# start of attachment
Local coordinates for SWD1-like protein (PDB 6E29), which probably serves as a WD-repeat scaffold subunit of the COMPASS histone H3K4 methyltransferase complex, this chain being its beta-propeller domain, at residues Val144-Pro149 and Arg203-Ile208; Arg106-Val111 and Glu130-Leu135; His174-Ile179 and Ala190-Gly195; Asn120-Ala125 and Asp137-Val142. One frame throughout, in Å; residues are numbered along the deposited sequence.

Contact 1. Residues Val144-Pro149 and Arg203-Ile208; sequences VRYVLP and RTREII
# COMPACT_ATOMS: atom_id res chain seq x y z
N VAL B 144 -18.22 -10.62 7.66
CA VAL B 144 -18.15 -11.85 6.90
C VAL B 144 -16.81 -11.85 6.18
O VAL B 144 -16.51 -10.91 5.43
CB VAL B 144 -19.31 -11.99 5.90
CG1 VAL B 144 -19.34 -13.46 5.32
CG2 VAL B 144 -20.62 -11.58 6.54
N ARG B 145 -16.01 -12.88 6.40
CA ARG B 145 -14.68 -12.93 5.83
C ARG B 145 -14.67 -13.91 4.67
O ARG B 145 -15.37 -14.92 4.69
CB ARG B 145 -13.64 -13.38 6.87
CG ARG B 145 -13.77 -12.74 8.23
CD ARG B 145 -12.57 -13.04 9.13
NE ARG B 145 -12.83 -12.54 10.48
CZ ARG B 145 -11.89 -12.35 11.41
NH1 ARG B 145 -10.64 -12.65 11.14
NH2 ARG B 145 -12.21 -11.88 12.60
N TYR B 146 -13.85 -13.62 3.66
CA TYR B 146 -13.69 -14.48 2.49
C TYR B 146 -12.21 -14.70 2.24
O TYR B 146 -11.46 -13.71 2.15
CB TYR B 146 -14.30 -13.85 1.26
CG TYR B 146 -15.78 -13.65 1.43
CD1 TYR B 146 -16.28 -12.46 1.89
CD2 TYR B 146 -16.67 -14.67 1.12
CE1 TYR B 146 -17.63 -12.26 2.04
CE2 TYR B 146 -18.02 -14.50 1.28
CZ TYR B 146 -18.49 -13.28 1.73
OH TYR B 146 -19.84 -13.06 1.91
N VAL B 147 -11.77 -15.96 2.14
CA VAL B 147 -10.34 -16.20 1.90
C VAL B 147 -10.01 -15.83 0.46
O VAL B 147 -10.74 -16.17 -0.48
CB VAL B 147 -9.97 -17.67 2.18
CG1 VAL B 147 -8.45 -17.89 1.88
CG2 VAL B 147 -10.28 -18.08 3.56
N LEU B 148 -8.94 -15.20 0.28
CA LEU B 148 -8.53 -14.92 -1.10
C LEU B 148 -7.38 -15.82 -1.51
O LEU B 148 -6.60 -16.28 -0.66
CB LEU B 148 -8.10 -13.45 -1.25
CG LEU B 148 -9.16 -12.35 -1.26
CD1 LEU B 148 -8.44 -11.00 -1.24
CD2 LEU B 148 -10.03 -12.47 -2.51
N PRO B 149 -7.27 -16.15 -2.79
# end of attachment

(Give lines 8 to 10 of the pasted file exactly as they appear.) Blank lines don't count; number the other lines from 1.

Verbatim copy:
CB VAL B 144 -19.31 -11.99 5.90
CG1 VAL B 144 -19.34 -13.46 5.32
CG2 VAL B 144 -20.62 -11.58 6.54